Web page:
It's cool to recycle!
Posted on: 18 Jul 2006
As the end of another academic year approaches, thoughts turn to the new class next year. Now, if you are into producing podcasts with children and young people, why not raid the archive of podcasts that were created this year?
At the end of each calendar year, most podcasters produce a kind of celebratory podcast, highlighting some of the key moments from their podcasts over the past 12 months. In education, you can apply the same approach but do this for the academic year as well!
This is such a great "end of term" activity for children and young people, but also a good way to kick-start podcasting with a new group next term. What could be better than evaluating previous podcasts, selecting extracts and compiling a "best of" podcast? This approach would engage children and young people into the "cutting and pasting" as well as the editing of audio files, audio mixing and use of cross-over filters, writing and recording narrative introductions and the links between the extracts. Before you know it, there will be a 30+ minute podcast in the making and it's cool to recycle!
Just one tip - make sure that you use the original audio files (if you have them) as it is not easy to cut and paste audio files in MP3 or M4A formats!
Evaluating the quality of educational podcasts
Posted on: 1 Jul 2006
A great activity for children and young people is to evaluate the quality of other podcasts, particularly if looking for ideas and a podcast to emulate. But a key question is what do we mean by a good quality podcast?
Writing criteria to evaluate educational podcasts is a demanding but rewarding activity. It is often better to separate decisions about the quality of content from the production quality. In practice, a podcast might have great content but be badly produced with, say, poor audio quality.
Criteria for evaluating the quality of content might be: the topic is presented in an interesting and imaginative way and the content is well structured and organised; and for the quality of production might be: the presenters are clearly heard above background music and effects with any audio effects used to enhance the content and presentation
If you are interesting in finding out more, we have included criteria for evaluating a selection of audio, enhanced and video podcasts in our online e-learning course: Podcasting Basics
We have now published a PDF version of the criteria and prompts entitled "Evaluating Podcasts for Teaching and Learning". Download the PDF file
(58 KB). In the near future, we will be publishing a version designed for use with children and young people.
Podcasts in a Virtual Learning Environment (VLE)
Posted on: 13 May 2006
Increasingly, schools and colleges are making more use of virtual learning environments
to provide a portal to online courses, material, resources and information for young people and professional staff. An audio, enhanced or video podcast is just another resource that can be incorporated within a VLE in different ways:
- Include a direct link can be made to the podcast URL. This may be ideal for a topic area within a particular course but do check that the podcast is available on a regular basis. Some podcasters remove past podcasts and your students could be left "high and dry"!
- Provide a link to a particular page in a podcast directory, including iTunes. Depending on how the podcast directory is organised - and type of material that is included in the listings - this may provide the opportunity for young people to search and locate podcasts within a theme or curriculum area as part of an online activity. Within this directory, podcasts are categorised into curriculum and topic areas.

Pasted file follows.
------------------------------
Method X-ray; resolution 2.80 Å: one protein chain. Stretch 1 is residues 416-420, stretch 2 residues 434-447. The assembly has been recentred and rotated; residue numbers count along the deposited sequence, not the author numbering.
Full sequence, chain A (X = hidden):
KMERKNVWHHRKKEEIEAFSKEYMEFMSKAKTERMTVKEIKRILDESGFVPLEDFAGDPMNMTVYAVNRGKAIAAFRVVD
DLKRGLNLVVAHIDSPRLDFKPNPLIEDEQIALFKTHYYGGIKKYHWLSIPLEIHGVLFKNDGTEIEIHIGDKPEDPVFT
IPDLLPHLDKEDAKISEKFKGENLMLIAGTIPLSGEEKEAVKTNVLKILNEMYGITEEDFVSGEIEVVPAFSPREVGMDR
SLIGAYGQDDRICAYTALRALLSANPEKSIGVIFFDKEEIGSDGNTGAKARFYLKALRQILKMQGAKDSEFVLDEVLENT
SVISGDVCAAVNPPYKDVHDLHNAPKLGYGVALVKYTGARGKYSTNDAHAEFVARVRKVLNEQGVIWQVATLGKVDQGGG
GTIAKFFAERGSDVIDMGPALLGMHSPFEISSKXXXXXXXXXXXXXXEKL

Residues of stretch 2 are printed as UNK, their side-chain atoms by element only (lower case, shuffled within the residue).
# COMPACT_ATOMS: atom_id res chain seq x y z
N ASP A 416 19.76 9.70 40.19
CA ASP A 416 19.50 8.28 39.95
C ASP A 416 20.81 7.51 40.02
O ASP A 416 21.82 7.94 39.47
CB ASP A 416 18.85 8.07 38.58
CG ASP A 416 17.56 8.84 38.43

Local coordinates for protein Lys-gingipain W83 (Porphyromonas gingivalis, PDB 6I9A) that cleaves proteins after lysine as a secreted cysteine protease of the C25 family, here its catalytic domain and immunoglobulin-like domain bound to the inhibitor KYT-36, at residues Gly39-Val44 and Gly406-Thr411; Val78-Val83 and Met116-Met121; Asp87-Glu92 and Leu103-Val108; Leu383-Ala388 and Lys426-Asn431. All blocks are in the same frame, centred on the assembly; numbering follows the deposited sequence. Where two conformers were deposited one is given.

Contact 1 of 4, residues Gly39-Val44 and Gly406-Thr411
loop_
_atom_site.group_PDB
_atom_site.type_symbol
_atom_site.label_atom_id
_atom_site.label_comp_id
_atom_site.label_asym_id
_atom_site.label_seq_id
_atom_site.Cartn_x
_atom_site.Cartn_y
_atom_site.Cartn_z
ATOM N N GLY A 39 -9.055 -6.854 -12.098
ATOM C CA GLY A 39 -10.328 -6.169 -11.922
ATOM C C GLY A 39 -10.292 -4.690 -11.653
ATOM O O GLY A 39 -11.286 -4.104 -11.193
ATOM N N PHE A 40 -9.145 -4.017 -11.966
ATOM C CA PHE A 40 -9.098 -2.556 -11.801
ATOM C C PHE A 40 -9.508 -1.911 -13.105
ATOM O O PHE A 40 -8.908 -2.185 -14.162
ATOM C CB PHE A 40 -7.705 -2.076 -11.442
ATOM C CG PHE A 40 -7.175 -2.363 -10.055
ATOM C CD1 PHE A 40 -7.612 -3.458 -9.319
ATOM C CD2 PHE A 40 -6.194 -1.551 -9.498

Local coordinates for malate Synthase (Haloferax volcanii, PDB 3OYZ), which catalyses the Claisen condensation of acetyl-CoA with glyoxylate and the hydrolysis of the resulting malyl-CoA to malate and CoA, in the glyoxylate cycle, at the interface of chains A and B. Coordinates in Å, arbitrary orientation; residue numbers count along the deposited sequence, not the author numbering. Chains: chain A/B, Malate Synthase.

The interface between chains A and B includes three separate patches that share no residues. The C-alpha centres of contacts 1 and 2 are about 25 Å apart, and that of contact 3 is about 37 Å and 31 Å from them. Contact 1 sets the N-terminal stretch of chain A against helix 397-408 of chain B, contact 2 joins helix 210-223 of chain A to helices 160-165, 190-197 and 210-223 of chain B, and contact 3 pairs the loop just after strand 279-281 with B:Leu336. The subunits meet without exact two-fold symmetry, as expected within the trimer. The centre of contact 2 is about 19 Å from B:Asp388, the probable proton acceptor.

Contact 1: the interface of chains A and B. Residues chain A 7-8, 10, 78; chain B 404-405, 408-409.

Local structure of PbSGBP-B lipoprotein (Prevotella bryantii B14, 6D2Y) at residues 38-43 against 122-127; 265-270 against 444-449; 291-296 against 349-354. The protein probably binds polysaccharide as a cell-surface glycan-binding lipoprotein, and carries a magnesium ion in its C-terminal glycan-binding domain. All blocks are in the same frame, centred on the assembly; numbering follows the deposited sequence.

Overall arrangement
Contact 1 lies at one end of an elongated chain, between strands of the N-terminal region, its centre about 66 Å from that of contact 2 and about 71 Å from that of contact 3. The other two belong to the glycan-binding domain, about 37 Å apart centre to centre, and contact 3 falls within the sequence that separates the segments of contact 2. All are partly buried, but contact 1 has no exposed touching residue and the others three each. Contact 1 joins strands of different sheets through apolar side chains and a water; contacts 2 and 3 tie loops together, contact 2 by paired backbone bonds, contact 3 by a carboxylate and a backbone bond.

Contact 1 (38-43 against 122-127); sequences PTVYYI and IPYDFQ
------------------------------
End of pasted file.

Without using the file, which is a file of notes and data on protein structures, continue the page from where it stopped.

- Subscribe to the RSS feed for a podcast channel or a selection of podcast channels. this facility is is available in many VLEs and can be used to track updates. For example, some podcast channels publish podcasts on a daily basis.
As ever, the power and flexibility afforded by such Web 2.0 technologies
makes many things possible. The only limit are the boundaries of our imagination as educators!!!
Podcasts for exam revision!
Posted on: 24 Apr 2006
Reference was made to the possibilities of using podcasting for revision purposes in the section entitled providing alternative teaching approaches
in our article "Exploiting the Educational Potential of Podcasting
", published in April 2005.
As the season for public examinations and "study leave" will soon be upon us, there are two recent examples that focus specifically on revision activities. Primariliy aimed at young people studying Modern World History for the General Certificate of Secondary Education (GCSE
) in their respective schools, these are:
These podcasts would also be useful for any other students undertaking a course in Modern World History for the General Certificate of Secondary Education (GCSE
) in England, Wales and Northern Ireland.
Of course, not every subject lends itself to an audio podcast for revision purposes in this way. Indeed, just relying on a podcast as the only revision strategy would be foolhardy! However, what these two examples do illustrate an innovative approach to the application of educational podcasting to support personalised learning
, an agenda that is strongly promoted by the Department for Education and Skills here in the UK.
Posted on: 9 Apr 2006
Within a school, the art of podcasting is truly a collaborative enterprise with children and young people. For a while, creating podcasts has tended to be very much focused on activity within a single school - but that is now changing!
As educational podcasting becomes more popular, more and more schools are beginning to develop collaborative approaches to subject material and exchanging links between schools. In some cases, schools within a locality are collaborating on a common topic or theme. The SOS podcast
from Croftfoot Primary and St Mirin's Primary in Glasgow, Scotland is one very good example of this approach. Other schools are producing joint podcasts with shared content with other schools - sometimes in the same country or with schools in other countries. The Pod-Pals podcasts